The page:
Captivated by the sights and sounds of Netarhat
If the world’s too much with you and if you’re looking for peace and tranquility, get your backpack ready and head for Netarhat, a tiny hill station in Latehar district of Jharkhand.
My cousin Pronab broached the idea of going to Netarhat, also referred to as “Queen of Chotanagpur”. The entire plan was cooked up and final decision taken in just less than 24hours on a weekend.
Malda Intercity chugged off from platform no 17 of Howrah station at 12.50pm. Our destination: Ranchi
The second sleeper compartment was not crowded, much to our relief. Possibly, it being Sunday, there weren’t many hawkers in the compartment. The first stop was Kharagpur; the train then stopped at Bishnupur, Bankura, Bokaro, Jhalida and a couple of other stations before finally screeching to a halt at Ranchi at 10pm about 15 minutes early. As we got off the train, we could feel the chill. I quickly zipped up my jacket after I shivered with cool breeze brushing against my bare face. We took the stairs up, ambled out of the station, took a rickshaw and reached Hotel Guru.
We stayed overnight at Ranchi and the next morning we rented a car to travel to Netarhaat about 151km away. We left Ranchi around 8.45am; after traveling about 30 minutes on the NH39, our car left behind the city bedlam. We could see the lush green fields on either side of the road. Nature unfolded her treasure as we feasted our eyes. Wordsworth’s “Nature never did betray the heart that loved her,” crossed my mind. Lush carpet of pine needles and spongy grass greeted my eyes.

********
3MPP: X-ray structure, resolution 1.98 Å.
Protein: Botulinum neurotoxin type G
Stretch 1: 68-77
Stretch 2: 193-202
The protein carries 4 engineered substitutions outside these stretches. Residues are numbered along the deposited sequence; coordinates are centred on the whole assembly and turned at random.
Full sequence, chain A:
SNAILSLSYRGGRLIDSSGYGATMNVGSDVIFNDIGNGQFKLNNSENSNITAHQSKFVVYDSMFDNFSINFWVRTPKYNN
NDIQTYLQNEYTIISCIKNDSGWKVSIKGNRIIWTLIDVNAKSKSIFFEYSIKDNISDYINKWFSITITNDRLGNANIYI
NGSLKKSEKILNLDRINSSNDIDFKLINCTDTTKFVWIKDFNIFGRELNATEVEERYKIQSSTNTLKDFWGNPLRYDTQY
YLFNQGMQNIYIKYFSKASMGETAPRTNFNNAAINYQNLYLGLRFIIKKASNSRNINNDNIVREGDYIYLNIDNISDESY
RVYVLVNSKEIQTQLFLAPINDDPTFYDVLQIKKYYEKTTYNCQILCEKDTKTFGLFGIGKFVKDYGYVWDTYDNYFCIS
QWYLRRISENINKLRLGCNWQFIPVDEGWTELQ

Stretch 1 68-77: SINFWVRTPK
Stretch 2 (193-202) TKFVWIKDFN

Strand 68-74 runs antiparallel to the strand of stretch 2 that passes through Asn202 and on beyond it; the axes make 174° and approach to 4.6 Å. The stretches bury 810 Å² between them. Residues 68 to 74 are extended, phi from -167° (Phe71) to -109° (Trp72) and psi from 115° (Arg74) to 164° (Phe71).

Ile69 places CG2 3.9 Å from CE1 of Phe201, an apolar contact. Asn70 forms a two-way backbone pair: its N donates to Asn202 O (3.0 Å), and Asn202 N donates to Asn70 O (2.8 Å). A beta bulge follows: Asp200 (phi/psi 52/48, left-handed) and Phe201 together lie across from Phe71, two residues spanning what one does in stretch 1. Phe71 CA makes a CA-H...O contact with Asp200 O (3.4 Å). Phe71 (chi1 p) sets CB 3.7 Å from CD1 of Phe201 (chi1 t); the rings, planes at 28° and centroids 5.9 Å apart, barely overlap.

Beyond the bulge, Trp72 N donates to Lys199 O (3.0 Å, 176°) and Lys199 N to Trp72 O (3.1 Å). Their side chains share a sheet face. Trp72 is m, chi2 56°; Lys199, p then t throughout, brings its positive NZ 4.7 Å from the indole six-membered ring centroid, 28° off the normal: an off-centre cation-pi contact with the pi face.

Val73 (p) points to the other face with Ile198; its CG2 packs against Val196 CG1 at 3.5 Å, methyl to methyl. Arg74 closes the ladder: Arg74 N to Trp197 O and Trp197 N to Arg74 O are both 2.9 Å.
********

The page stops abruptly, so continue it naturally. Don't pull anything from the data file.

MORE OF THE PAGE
“I’ll let you have a delicious breakfast,” said driver Naresh as he stopped the car at a wayside eatery — Puja Sweets Centre– at a place called Bero. We got off the car, ordered singara, fried litti (a local delicacy) and tea. The litti was simply mind-blowing.
For the next almost three hours we drove through the hilly terrain and savored, to the hilt, the lush green of “pine needles and spongy grass” on the way. Satyajit Ray’s Aronner Din Raatri’s unforgettable scene in which Rabi Ghosh burnt a copy of The Statesman in his inimitable style saying “Sobbhoytar songe sob somporko sesh (We cut off all ties with the civilization)” came to mind.
We finally reached Netarhaat (3,700ft), the highest point in the Chotanagpur plateau, around 1.45pm. Temperature then was around 15 degrees Celsius. The great sweep of the plateau was breathtaking. As we didn’t book any hotel in advance, we had to look for a hotel. We checked in Hotel Prakash, a budget, yet a reasonably good, hotel.
“Please get your lunch fast, sir, we’ve to go to the sunset view point,” Naresh said. “Sunrise and sunset views here are stunning.” By the time we had our shower and finished our lunch, it was well past 4pm. We drove to the Magnolia sunset point (about 5km from our hotel) to witness the spectacular sight. The sky was ablaze with the fire of the setting sun as it was slowly disappearing on the western horizon. We watched in awe as the majestic beauty overwhelmed us.
PHOTO: PRONAB RAHA
The mesmerizing view of the blazing sunset remained etched in my mind as darkness descended slowly on the hill town.
For booking Hotel Guru (Ranchi), Call 9334422773
Hotel Prakash (Netarhat), Call Sanjiv: 8986649798/7091129278
For better accommodation
Lake View Resort (Netarhat) Tel 7321991365/9693512065/8809815397
Ravi & Sashi (Netarhat) Tel 9934769927/9431500964)
(To be continued)